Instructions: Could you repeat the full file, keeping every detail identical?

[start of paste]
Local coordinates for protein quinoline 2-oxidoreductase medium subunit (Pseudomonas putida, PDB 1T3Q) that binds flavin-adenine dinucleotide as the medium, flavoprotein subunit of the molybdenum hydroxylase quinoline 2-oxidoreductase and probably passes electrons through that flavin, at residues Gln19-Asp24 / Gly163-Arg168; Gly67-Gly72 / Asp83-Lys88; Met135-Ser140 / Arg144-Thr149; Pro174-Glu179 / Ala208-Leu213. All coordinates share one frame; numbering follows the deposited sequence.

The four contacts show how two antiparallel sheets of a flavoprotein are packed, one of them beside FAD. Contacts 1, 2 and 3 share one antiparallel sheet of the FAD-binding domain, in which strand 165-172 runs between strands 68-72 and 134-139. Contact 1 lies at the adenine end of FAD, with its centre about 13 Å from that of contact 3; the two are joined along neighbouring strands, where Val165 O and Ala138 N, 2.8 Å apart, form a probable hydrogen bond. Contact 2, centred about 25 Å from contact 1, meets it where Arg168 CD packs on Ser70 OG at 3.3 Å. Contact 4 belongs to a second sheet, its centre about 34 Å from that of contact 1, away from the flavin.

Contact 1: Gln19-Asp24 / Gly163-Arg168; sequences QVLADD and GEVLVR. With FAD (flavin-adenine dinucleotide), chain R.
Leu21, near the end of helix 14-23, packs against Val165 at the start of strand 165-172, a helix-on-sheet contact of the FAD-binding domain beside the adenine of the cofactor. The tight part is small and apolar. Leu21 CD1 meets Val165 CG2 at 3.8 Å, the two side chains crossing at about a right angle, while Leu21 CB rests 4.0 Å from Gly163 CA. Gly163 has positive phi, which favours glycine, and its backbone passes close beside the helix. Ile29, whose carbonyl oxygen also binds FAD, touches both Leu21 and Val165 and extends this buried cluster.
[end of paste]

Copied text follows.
Local coordinates for protein quinoline 2-oxidoreductase medium subunit (Pseudomonas putida, PDB 1T3Q) that binds flavin-adenine dinucleotide as the medium, flavoprotein subunit of the molybdenum hydroxylase quinoline 2-oxidoreductase and probably passes electrons through that flavin, at residues Gln19-Asp24 / Gly163-Arg168; Gly67-Gly72 / Asp83-Lys88; Met135-Ser140 / Arg144-Thr149; Pro174-Glu179 / Ala208-Leu213. All coordinates share one frame; numbering follows the deposited sequence.

The four contacts show how two antiparallel sheets of a flavoprotein are packed, one of them beside FAD. Contacts 1, 2 and 3 share one antiparallel sheet of the FAD-binding domain, in which strand 165-172 runs between strands 68-72 and 134-139. Contact 1 lies at the adenine end of FAD, with its centre about 13 Å from that of contact 3; the two are joined along neighbouring strands, where Val165 O and Ala138 N, 2.8 Å apart, form a probable hydrogen bond. Contact 2, centred about 25 Å from contact 1, meets it where Arg168 CD packs on Ser70 OG at 3.3 Å. Contact 4 belongs to a second sheet, its centre about 34 Å from that of contact 1, away from the flavin.

Contact 1: Gln19-Asp24 / Gly163-Arg168; sequences QVLADD and GEVLVR. With FAD (flavin-adenine dinucleotide), chain R.
Leu21, near the end of helix 14-23, packs against Val165 at the start of strand 165-172, a helix-on-sheet contact of the FAD-binding domain beside the adenine of the cofactor. The tight part is small and apolar. Leu21 CD1 meets Val165 CG2 at 3.8 Å, the two side chains crossing at about a right angle, while Leu21 CB rests 4.0 Å from Gly163 CA. Gly163 has positive phi, which favours glycine, and its backbone passes close beside the helix. Ile29, whose carbonyl oxygen also binds FAD, touches both Leu21 and Val165 and extends this buried cluster.